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Nanotechnology: the future of New York State manufacturing

By Dennis Conard

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Recently, renovations have been taking place at the old General Electric building in Salina with the goal of turning it into the Central New York Nanotechnology Innovation and Commercialization Excelerator, or NICE for short. You may be asking yourself, “What is nanotechnology and why is it important to you? How will it affect Central New York’s economy? NICE is just one small location — will it matter?”

Nanotechnology is the science of dealing with materials at the atomic and molecular scale. One nanometer is one billionth of a meter. Nanotechnology deals with materials 100 nanometers and smaller. A human hair, for example, is 100,000 nanometers in diameter. One nanometer compares to a meter as a marble compares to the size of the earth. Materials have special characteristics and ways of behaving at that small scale.

Common, everyday objects are benefiting from nanotechnology, including sports equipment, wrinkle and stain-resistant fabrics, high-capacity batteries, UV-resistant cosmetics, flexible electronic displays, and high-efficiency solar panels. New medicines may reduce or eliminate side effects. New surgical procedures may lessen, if not eradicate, traumatic effect on the body while achieving the medical result desired.

President Obama, on a visit to the University at Albany’s College of Nanoscale Science and Engineering (CNSE) in May 2012, said, “Right now, some of the most advanced manufacturing work in America, is being done here in upstate New York.” He also said, “You have an outstanding university. Now I want what’s happening in Albany to happen across the country.”

Syracuse can also share in that growth opportunity. NICE is one of four centers across New York State, which belongs to a SUNY consortium being developed through a partnership with CNSE.

The Syracuse nano center is projected to have about 250 jobs with an average salary of $81,000. Projections indicate that will have an impact of $20 million on the local economy annually.

The center is expected to attract other businesses which seek to interact with NICE. These operations will need employees with new skills and abilities, which will impact college offerings. Additionally, secondary employment in service establishments such as hotels, restaurants, as well as residential construction results from new job growth in manufacturing.

The CNSE Albany NanoTech Complex has 3,100 workers in six buildings. Assuming an average salary of about $92,000, those jobs add more than $250,000,000 annually in wages alone to the local economy. Because of the Albany center, Global Foundries is building the most advanced semiconductor-manufacturing facility in the world nearby in the town of Malta. It is the largest single-building capital project in the United States at this time. Global Foundries expects to employ approximately 2,000 direct jobs, 9,000 new indirect jobs, and more than 10,000 new construction jobs.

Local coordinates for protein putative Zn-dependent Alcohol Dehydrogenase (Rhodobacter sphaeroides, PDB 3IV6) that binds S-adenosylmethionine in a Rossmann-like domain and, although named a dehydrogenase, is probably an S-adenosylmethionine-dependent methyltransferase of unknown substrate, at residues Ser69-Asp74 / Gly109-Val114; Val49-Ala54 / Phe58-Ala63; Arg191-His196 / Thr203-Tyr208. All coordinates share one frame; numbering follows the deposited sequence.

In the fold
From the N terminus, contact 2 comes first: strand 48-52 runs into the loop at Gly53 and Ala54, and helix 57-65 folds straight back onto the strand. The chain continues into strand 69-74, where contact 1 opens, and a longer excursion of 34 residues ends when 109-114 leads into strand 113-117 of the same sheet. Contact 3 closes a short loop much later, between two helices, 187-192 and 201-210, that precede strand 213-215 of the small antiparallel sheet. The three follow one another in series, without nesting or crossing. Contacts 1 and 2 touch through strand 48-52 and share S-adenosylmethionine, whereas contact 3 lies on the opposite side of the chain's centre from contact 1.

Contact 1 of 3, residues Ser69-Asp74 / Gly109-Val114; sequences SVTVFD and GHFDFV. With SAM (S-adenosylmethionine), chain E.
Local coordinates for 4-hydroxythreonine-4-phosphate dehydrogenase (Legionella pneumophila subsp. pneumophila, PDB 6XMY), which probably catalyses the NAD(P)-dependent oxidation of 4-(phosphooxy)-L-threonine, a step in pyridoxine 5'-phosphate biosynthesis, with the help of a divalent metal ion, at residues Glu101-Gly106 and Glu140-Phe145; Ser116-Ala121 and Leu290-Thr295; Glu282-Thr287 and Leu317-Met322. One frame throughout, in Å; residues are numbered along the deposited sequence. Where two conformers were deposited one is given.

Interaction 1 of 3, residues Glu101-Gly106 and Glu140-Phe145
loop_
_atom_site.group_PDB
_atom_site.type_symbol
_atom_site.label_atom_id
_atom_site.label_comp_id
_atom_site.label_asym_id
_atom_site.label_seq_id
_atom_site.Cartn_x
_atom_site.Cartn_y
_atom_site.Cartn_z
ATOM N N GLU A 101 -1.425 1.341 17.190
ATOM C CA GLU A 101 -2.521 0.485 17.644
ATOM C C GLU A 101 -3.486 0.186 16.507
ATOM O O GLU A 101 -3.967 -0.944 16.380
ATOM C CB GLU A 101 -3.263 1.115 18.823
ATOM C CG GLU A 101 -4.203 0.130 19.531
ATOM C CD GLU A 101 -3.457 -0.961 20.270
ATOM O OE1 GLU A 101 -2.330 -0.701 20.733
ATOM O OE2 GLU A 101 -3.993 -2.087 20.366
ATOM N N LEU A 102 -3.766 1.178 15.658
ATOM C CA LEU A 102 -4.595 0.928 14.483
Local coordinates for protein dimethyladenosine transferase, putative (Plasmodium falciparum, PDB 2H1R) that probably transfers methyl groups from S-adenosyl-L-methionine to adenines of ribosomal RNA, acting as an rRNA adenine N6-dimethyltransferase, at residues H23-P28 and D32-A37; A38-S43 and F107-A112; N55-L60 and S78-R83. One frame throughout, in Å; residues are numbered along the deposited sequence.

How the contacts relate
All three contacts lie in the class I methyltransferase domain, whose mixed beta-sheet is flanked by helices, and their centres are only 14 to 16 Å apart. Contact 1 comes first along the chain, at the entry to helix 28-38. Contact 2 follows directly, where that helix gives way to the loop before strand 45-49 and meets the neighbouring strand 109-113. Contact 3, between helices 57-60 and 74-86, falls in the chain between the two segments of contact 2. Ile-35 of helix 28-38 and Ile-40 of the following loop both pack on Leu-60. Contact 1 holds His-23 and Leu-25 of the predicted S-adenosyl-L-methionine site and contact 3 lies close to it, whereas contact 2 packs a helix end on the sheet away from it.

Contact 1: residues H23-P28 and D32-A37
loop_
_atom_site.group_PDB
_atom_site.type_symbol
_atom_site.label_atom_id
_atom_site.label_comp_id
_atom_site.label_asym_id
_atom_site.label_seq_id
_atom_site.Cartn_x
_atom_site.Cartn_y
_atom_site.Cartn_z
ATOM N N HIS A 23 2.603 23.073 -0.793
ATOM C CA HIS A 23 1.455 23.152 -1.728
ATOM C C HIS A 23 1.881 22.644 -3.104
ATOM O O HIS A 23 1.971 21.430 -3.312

Other New York communities are also busy developing nanotechnology.

At the SUNY Institute of Technology near Utica, a three-story, state-of-the-art facility is now being constructed for $100 million plus to specialize in semiconductor research. The Computer Chip Commercialization Center (Quad C) at SUNYIT will be a 325,000-square-foot building with a world class “clean room” (26,000 square feet) for assembly and integration of system-on-a-chip, or SOC technologies, business incubator to attract chip supplies and contractors, and the first -ever Sematech center in Central New York.

The local economic-development organization Mohawk Valley EDGE is working with the SUNYIT center to attract nanotech businesses to the area. So far three companies have committed to bring 200 jobs to the Utica area.

Canandaigua, near Rochester, is home to CNSE, a Smart System Technology and Commercialization (STC) Center, working on green energy and defense applications. Recently, it was granted the prestigious “Trusted Foundry” — Aggregator status by the U.S. Department of Defense.

Cornell University, in Ithaca, has dedicated Duffield Hall, a 153,000-square-foot building with a 20,000-square-foot clean room to conduct nanotech work, and also have nanotech research being conducted at numerous other locations.

On Long Island, Brookhaven Labs also has a large nano center called The Center for Functional Nanomaterials (CFN).

In Troy, the Rensselaer Polytechnic Institute (RPI) operates the Computational Center for Nanotechnology Innovations (CCNI). RPI, IBM, and New York state are in collaboration to run this $100 million venture.

During his testimony on July 14 before Congress, Chad Mirkin, Ph.D., director of the Northwestern University International Institute for Nanotechnology, stated, “The rest of the world now understands the importance of this field, and many countries are building efforts that rival what has been established by the National Nanotechnology Initiative (NNI).”

Recently, New York state received a federal job-training grant of $14.6 million, a major portion of which will go to nanotechnology training. In its May 22, 2012, issue, Small Times Magazine listed the College Nanoscale Science and Engineering and Cornell University as the number one and two universities in the U.S. for nanotechnology in the areas of research, education, facilities, industrial outreach, and commercialization.

Dennis Conard is retired, but was asked by SUNYIT to be a committee member for the Computer Chip Commercialization Center, which will focus on nanotechnology. Contact him at conardseely@aol.com

 

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